Tom Brady’s Intensity, Competitiveness Still Driving Patriots’ Success

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FOXBORO, Mass. — There are two sides to Tom Brady. Each benefits the New England Patriots.

Brady, a three-time Super Bowl champion, has proven calm, cool and collected under pressure throughout his 15-year NFL career. It’s a stark contrast from the quarterback’s other, oft-seen on-field persona as an intense, fiery and emotional competitor.

“He’s so competitive. That’s the first thing I always see,” Patriots defensive tackle Vince Wilfork said Wednesday at Gillette Stadium. “And everybody always asks me, ‘How is Tom?’ I don’t think there’s anybody else in this locker room that is more competitive than Tom. I don’t care if it’s a conversation, I don’t care if it’s a practice, I don’t care if it’s 7-on-7s, I don’t care if it’s games, I don’t care if it’s in the film room. He wants to be at his best. He wants everybody else around him to be at their best.”

Sunday’s showdown with the Indianapolis Colts will mark Brady’s ninth AFC Championship Game. He’s advanced to five Super Bowls, and he’s widely considered one of the most clutch — and best — quarterbacks in NFL history.

With that reputation comes respect. With respect comes trust. And with trust comes the understanding that Brady, while not always right, typically knows what he’s talking about. There’s a method to No. 12’s madness.

“A lot of things he does, you don’t realize how it affects everyone around him,” Wilfork said. “He doesn’t have to say much. When he’s here in this building, he’s working. When he’s home, he’s working. And a lot of guys don’t understand that.

“That’s the type of person that he is. He’s going to give you everything he has. I don’t care how he’s feeling, mentally or physically. He’s going to put his best on that field. You have to love that, you have to respect that. And that’s what I love and respect about Tom.”

Brady’s leadership style — docile in some instances, over the top in others — certainly is unique. But there’s no denying the Patriots feed off their quarterback’s combination of energy and wherewithal, even if it means receiving an earful on the sidelines, in the locker room or on the practice field.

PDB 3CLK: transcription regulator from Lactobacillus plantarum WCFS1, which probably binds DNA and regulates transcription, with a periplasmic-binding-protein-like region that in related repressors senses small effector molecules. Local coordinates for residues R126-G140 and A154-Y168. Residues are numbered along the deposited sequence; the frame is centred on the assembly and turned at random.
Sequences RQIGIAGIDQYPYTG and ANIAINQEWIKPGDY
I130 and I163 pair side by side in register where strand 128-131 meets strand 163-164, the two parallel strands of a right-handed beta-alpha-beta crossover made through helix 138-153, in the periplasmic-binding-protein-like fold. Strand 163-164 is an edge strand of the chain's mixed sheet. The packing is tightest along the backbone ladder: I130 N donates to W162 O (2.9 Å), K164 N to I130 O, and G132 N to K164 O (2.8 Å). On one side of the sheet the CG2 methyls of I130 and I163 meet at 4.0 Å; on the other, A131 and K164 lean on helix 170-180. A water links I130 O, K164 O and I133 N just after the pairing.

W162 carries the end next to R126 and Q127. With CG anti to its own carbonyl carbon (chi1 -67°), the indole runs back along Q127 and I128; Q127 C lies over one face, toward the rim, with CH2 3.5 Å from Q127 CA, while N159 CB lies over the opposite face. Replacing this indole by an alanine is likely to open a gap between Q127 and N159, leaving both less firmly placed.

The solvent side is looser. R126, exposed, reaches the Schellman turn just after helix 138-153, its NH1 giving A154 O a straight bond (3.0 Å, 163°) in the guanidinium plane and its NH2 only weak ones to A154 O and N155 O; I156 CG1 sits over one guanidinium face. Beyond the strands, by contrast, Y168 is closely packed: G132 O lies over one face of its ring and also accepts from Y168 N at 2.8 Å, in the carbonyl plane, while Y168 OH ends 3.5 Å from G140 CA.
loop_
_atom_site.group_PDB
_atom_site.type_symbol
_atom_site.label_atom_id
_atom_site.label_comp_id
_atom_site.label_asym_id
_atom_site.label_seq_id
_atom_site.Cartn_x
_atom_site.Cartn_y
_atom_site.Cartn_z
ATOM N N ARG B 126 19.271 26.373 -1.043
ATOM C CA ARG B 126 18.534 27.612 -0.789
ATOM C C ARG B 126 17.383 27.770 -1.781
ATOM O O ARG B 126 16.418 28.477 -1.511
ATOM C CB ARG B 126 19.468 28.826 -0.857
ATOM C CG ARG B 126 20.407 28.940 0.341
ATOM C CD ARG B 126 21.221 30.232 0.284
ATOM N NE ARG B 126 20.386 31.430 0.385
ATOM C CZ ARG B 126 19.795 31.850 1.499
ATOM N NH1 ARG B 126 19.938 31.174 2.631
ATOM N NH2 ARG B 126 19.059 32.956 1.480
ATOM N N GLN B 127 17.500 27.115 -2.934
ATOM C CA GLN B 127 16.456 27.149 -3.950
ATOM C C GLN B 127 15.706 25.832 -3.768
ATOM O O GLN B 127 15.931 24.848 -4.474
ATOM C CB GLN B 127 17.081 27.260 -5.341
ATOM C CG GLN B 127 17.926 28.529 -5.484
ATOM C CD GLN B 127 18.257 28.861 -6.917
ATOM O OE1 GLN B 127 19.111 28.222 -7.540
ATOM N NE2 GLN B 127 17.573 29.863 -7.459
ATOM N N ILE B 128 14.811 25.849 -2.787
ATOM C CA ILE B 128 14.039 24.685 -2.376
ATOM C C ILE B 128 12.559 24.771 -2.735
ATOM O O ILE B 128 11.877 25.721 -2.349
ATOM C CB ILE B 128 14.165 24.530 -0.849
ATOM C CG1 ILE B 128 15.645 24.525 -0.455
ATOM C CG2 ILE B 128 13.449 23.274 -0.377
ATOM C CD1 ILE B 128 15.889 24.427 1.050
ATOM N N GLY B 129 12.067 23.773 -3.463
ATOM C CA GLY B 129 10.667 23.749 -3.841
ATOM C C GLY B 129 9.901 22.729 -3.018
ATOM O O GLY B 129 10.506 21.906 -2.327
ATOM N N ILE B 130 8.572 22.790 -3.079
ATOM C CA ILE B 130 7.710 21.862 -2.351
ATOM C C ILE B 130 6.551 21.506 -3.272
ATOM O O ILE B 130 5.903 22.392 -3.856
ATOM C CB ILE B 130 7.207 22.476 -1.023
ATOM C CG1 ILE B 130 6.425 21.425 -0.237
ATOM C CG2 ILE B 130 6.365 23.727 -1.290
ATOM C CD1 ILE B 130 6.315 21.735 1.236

“After playing with him for seven years now, you just know that Tom’s a competitor and he wants to do well,” special teams captain Matthew Slater said. “He’s going to do whatever he can, whatever is in his power, to encourage us to play better, to motivate himself to play better and, at the end of the day, for us to win the game.

“Whatever that takes. If that’s him yelling at us and going crazy, then so be it.”

Brady’s demeanor undoubtedly is polarizing outside of New England. Few quarterbacks across the league have a tendency to mix it up with opposing defenders or display the type of emotion that the Patriots’ signal-caller exhibits. It’d be unwise to misinterpret Brady’s unmatched passion for blind exuberance, though. The 10-time Pro Bowler is well-aware of his surroundings at all times.

“I can always find a way to bring it back to balance, however I need to be able to. I don’t think I ever lose track of plays or things that I need to do to help coordinate our offense when we’re on the field,” Brady said. “I just think the emotional part is a really important part for me, and I think that’s always been a part of the way that I play.

“It’s a lot of fun, what we get to do for a living, so certainly to get to this moment and play in this game, there’s nothing better.”

Brady has evolved as a player since being drafted in the sixth round in 2000. The Patriots have evolved as a team, experiencing changes both offensively and defensively. One constant has been Brady’s leadership.

Another constant has been success.

Thumbnail photo via David Butler II/USA TODAY Sports Images

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